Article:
December 7, 2009
Parliament of World Religions, Melbourne
The specific focus of this session was: What is the Religious Imperative to represent the other faithfully. The discussion identified a crucial stage that precedes the theological accounting for the other. Any attempt to accomodate the other within one’s religious worldview is based on some kind of description of the other. But how is the other described? How accurate is the informaton we use about the other? And is there a religious basis for seeking to represent the other in ways that are faithful to the other? An impressive list of theologians from six traditions took part in these programs. These include Tariq Ramadan, Paul Knitter, Arvind Sharma, Balwant Singh Dhillon,John Pawlikowski, John Thatamanil, H H Swami Amarananda, Marcus Braybrooke, Ruben Habito and Hans Kung.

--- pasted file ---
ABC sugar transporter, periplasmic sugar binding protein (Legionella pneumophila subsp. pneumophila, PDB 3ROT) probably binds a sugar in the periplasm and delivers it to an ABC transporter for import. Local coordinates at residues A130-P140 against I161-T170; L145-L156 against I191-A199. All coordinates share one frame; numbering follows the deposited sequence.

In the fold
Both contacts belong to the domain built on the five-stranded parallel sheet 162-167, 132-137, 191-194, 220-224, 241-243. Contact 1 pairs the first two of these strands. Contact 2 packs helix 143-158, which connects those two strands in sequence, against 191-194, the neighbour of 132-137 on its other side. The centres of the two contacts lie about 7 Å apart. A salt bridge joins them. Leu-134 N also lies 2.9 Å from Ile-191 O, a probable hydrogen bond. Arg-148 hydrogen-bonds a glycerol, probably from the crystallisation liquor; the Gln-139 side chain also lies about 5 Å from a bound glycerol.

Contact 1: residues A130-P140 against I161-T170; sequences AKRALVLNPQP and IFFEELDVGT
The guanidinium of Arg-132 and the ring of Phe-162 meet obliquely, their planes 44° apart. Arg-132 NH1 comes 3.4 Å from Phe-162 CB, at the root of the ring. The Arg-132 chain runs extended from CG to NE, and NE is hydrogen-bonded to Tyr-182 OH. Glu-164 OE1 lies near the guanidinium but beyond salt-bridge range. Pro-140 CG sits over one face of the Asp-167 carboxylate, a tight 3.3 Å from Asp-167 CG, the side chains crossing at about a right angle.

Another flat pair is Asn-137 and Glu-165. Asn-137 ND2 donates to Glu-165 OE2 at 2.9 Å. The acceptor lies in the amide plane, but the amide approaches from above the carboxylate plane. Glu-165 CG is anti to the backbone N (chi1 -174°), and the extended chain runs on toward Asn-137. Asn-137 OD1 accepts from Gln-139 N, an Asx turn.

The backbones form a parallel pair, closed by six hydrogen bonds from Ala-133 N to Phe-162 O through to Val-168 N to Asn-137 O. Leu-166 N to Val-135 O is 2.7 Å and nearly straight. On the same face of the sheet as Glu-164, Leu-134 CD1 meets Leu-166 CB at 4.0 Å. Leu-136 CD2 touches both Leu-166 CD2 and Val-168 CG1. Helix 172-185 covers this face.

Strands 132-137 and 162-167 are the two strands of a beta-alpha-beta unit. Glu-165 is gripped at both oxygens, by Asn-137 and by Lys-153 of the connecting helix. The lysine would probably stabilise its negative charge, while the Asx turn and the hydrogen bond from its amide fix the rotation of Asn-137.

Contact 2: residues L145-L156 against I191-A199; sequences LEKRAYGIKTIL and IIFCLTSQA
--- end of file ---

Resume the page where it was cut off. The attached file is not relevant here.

Participants in the conversations noted the originality of the topic. Not only does it precede the actual work of theology of religions, but in many ways it is the basis for any such theology. And in terms of our religious traditions there are actually very few resources in light of which we could develop a religiously based imperative to represent the other faithfully. The history of viewing the other changes from one tradition to the other, but many of our traditions have a history of mockery, caricature and disdain in how they portray another religion. Identifying a basis, within the spiritual teachings of the religions, for portraying other religions in a more faithful and truthful way is thus a constructive theological challenge.